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Revealed: the ten cheapest cars to insure

A pile of toy cars
Small engines and city cars work out the least expensive Credit:  Wijnand Loven/Getty Images Contributor

The cost of car cover can be crippling, but the good news is there is a reliable way to work out the cheapest vehicles to insure.

Every car sold is given a risk score by insurers and lumped into one of 50 groups, which are factored in to premium prices.

Insurers consider engine power, repair cost, safety features, security measures and the overall price of the car when working this out.

Group one is typically the least risky, and the ten cheapest cars to insure per year are all from this group, according to leasing firm Vantage Leasing.

The insurance cost was based on the average of a male and female 50-year-old driver living in Milton Keynes with no points on their licences.

  1. Skoda Fabia SE MPI 75, one litre, five doors – £334.48
  2. Nissan Micra 2019 Visia hatchback, one litre, five doors – £391.45
  3. Seat Mii S (60) hatchback, one litre, three doors – £442.10
  4. Skoda Citigo S (60) hatchback, one litre, three doors – £447.44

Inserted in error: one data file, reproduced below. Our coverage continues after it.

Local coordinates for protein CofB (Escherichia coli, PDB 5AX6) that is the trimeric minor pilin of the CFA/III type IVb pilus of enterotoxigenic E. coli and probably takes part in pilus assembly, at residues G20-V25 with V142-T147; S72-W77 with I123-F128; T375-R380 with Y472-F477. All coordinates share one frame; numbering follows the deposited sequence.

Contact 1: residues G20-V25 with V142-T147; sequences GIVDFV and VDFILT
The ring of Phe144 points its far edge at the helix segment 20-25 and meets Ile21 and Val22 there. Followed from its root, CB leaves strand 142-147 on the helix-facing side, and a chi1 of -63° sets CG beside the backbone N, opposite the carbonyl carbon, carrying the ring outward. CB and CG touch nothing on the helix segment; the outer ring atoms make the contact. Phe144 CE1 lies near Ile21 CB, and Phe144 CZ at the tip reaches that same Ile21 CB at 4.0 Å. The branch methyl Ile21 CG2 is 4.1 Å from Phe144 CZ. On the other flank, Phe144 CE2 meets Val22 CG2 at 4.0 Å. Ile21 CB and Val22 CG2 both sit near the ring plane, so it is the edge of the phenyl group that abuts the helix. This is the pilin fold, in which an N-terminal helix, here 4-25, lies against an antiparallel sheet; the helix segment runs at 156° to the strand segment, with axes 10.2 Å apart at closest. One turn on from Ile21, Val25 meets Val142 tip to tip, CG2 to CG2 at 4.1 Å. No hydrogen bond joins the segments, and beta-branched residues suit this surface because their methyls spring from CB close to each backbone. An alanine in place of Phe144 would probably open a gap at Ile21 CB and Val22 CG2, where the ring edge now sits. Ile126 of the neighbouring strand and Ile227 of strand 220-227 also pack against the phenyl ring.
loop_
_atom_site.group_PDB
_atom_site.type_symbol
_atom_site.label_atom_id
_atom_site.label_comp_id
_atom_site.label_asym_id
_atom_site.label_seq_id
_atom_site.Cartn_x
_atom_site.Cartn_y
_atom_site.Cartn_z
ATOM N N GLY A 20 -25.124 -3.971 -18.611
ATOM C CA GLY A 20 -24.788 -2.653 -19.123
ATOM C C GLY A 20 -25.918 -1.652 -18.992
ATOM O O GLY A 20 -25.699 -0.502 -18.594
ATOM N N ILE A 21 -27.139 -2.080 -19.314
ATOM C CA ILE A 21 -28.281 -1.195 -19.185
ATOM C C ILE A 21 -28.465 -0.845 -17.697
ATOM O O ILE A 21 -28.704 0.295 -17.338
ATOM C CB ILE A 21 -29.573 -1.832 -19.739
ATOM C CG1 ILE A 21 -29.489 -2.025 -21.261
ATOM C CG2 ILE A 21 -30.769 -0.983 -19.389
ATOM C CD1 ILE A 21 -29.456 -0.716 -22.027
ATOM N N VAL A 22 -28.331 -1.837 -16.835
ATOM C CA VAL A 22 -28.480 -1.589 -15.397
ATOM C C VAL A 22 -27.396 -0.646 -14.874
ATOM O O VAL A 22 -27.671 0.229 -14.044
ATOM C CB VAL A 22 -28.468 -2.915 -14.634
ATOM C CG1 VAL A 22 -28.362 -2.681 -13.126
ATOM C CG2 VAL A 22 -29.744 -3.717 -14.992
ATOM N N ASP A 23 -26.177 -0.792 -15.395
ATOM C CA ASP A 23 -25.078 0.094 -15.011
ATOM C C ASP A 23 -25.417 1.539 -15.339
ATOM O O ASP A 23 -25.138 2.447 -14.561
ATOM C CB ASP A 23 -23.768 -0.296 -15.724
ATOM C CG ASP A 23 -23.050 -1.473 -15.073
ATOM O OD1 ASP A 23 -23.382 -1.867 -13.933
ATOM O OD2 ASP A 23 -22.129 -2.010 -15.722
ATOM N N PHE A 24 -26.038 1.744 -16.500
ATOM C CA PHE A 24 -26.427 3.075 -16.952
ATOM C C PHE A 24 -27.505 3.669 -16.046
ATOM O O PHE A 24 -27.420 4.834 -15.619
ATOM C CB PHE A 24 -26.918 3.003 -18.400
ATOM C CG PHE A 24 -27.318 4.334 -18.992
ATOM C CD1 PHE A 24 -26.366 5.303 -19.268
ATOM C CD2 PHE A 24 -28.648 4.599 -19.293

5. Volkswagen Take Up 60 hatchback, one litre, three doors –  £449.74
  6. Kia Rio 2 hatchback, 1.2 litre, five doors – £465.28
  7. Chevrolet Spark LS hatchback, one litre, five doors – £475.13
  8. Smart Forfour Pure, one litre, five doors – £498.94
  9. Ford Ka+ Studio TI-VCT 70 hatchback,1.2 litre, five doors – £506.06
  10. Hyundai I10 S hatchback, one litre, five doors – £554.77

A Vantage spokesman said consumers often thought the two main reasons for car insurance rising were engine power and the price of the car, but that this is not true.

The spokesman said: "It’s clear that vehicle security features are a key factor in driving insurance costs down and some of the premium manufacturers incorporate highly advanced security as standard.”

Car insurance premiums are also affected by factors such as whether the car is kept on a street, the age of the driver, their job and previous claims history.

Loyalty is another factor behind the level of insurance premiums.

The charity Citizens Advice said last month that customers who stay with the same insurer for six years or more will subsidise everyone else.

This is because insurers' profits are squeezed when they offer new customers cheaper deals, then make this up by charging renewing drivers more. 

In addition, car insurance premiums are expected to rise as a result of repair firms hiking the cost of crash repairs and replacement vehicles.

These areas are seeing an influx of claims management companies (CMCs), who are hunting for new ways to make money due to the decline in income following a drop off in whiplash claims.

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